The euro is on its way to the biggest monthly losses in 17 months, as traders doubt whether the ECB will have enough firepower to support a weakening economy and boost inflation. The June data is expected to show inflation in the eurozone at 1.2%, well below the ECB target. The regulator has promised to increase incentives if necessary, but some investors are skeptical. “The space for the ECB to soften its policy is much more limited than that of the Fed, and this is putting pressure on the euro,” Commerzbank believes.
As traders doubt whether the ECB will have enough firepower to support a weakening economy and boost inflation, the euro is on its way to the biggest monthly losses in 17 months. The June data is expected to show inflation in the eurozone at 1.2%, well below the ECB target. Some investors are skeptical and the regulator has promised to increase incentives if necessary.
Although inflation expectations in recent weeks have declined in both the US and Europe, US indicators stabilized after the Fed last week “opened the door” to lower rates. Interest rates in Europe are already negative. In relation to the dollar, the single currency lost almost 1.6 percent over the month, which was the largest monthly decline, even if it stabilized at around $1.1384. The dollar against the yen is trading at 107.66 yen and the rate has changed little over the last day. But this week, the American added 0.3 percent and rebounded from a five-month low then reaching 106.77 yen on Tuesday.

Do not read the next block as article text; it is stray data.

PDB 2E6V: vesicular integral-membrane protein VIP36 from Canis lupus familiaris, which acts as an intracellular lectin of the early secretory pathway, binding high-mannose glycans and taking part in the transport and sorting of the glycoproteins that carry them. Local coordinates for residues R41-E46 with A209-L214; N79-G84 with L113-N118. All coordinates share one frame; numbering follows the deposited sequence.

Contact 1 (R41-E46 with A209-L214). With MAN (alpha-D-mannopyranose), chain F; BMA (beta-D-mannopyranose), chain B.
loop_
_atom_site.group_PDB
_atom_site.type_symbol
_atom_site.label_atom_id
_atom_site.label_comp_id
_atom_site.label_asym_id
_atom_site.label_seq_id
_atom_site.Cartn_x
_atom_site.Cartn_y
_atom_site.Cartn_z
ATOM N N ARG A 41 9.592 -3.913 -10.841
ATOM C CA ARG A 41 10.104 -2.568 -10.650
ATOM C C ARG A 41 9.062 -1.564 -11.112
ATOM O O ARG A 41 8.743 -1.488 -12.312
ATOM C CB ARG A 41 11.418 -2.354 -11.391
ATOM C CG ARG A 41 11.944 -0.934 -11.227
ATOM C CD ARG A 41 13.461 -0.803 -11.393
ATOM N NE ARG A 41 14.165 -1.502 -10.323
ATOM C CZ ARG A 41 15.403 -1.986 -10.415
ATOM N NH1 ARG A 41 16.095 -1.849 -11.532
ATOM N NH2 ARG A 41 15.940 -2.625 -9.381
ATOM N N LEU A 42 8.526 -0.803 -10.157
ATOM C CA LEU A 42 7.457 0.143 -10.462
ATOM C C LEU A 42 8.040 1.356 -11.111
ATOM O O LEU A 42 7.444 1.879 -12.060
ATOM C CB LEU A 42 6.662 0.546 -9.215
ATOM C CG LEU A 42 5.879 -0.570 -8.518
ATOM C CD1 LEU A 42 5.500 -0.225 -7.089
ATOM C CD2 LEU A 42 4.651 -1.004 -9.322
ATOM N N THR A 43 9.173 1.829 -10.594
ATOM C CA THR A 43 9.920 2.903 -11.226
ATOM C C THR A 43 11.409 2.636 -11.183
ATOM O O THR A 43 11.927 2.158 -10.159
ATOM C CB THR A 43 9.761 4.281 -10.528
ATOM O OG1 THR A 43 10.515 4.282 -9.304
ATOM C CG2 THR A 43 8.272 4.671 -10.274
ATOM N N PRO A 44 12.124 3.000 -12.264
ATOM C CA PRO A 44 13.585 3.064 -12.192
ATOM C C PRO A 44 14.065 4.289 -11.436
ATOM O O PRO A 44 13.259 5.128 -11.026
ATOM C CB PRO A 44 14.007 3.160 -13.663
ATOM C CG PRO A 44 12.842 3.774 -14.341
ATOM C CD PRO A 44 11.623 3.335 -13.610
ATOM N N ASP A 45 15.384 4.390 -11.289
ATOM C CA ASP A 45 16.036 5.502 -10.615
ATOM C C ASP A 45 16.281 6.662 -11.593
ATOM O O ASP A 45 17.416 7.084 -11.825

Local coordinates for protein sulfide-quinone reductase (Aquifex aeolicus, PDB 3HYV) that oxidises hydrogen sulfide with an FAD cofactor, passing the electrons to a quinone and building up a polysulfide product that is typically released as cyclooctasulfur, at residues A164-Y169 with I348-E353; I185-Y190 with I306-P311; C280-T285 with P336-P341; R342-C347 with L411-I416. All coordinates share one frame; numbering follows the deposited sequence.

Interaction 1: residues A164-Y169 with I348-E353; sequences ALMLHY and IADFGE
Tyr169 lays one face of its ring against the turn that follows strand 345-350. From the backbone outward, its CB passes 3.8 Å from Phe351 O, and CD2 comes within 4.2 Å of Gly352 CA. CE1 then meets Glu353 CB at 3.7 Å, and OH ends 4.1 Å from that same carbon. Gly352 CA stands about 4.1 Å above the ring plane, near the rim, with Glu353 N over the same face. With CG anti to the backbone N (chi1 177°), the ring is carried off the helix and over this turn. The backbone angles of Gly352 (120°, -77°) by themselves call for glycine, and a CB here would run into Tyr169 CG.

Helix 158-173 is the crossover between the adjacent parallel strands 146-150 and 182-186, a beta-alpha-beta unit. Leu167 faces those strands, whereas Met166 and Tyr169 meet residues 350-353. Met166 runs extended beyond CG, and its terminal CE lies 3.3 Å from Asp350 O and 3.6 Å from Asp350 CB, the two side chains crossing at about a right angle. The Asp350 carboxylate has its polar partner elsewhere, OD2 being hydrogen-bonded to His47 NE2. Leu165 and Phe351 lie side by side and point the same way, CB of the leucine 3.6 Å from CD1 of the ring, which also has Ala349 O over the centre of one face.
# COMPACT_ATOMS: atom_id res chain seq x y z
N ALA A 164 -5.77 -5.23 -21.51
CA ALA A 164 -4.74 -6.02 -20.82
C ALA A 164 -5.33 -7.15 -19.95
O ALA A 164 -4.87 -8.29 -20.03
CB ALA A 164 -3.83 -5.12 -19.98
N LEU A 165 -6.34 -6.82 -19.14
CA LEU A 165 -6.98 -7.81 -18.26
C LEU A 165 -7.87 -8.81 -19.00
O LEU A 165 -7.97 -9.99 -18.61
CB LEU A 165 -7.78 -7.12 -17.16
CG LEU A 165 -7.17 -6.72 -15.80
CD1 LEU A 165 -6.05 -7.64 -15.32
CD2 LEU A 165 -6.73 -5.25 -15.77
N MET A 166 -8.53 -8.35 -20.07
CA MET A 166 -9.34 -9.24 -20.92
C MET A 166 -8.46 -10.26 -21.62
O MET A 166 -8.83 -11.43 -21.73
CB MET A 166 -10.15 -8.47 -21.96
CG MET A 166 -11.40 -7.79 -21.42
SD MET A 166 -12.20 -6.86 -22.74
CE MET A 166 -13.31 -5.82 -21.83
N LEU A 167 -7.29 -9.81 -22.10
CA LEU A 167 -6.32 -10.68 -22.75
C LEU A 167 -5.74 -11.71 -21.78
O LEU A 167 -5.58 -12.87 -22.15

Markets also hope that the meeting between US President Donald Trump and Chinese President Xi Jinping at the G20 summit will move the process of signing a trade agreement from the dead center. However, as practice shows, negotiations between the two largest economies in the world have not yielded results for a long time. Traders and analysts warn that even if a resolution is signed during the summit, it will be more a kind of formality than the real end of a trade war.